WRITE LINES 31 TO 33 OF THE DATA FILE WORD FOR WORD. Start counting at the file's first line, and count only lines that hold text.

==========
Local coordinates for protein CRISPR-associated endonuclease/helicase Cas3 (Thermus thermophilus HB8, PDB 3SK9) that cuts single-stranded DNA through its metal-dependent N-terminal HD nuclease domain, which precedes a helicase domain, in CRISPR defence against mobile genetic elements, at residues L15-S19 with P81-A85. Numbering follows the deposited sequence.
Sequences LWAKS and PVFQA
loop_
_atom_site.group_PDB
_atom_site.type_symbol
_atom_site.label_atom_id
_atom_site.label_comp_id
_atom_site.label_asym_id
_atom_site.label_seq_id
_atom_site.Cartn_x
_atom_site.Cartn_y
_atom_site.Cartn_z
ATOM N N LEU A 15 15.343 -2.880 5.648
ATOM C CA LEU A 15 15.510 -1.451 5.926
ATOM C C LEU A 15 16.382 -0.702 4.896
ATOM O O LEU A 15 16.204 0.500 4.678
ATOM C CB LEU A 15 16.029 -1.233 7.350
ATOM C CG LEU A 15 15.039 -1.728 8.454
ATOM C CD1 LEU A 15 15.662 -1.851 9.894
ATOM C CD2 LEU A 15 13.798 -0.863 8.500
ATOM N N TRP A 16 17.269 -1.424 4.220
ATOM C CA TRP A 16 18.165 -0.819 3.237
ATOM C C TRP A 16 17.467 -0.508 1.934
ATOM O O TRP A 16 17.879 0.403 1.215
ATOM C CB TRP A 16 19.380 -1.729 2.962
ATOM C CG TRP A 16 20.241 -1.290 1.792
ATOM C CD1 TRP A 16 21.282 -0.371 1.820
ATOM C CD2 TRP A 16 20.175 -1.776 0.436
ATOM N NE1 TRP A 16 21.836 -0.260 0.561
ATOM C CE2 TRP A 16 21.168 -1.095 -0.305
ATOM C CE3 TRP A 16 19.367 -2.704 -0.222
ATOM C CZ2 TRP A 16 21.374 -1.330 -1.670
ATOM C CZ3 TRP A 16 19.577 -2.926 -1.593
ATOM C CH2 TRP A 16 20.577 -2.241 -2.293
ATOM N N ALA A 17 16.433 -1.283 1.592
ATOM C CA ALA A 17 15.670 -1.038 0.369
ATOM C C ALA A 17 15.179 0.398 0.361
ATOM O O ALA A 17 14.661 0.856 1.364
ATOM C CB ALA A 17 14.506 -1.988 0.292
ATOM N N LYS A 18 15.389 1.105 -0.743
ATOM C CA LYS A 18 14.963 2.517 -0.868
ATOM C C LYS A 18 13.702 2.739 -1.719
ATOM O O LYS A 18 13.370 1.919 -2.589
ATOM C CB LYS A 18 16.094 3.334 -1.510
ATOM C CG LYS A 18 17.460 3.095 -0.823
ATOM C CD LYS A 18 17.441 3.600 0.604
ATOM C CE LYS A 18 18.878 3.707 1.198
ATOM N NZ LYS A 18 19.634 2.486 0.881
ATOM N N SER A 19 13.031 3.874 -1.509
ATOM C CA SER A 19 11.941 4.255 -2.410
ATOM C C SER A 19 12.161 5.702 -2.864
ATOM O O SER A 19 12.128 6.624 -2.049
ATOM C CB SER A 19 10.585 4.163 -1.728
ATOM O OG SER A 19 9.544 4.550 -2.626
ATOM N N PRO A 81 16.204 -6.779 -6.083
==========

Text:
ATOM C CE3 TRP A 16 19.367 -2.704 -0.222
ATOM C CZ2 TRP A 16 21.374 -1.330 -1.670
ATOM C CZ3 TRP A 16 19.577 -2.926 -1.593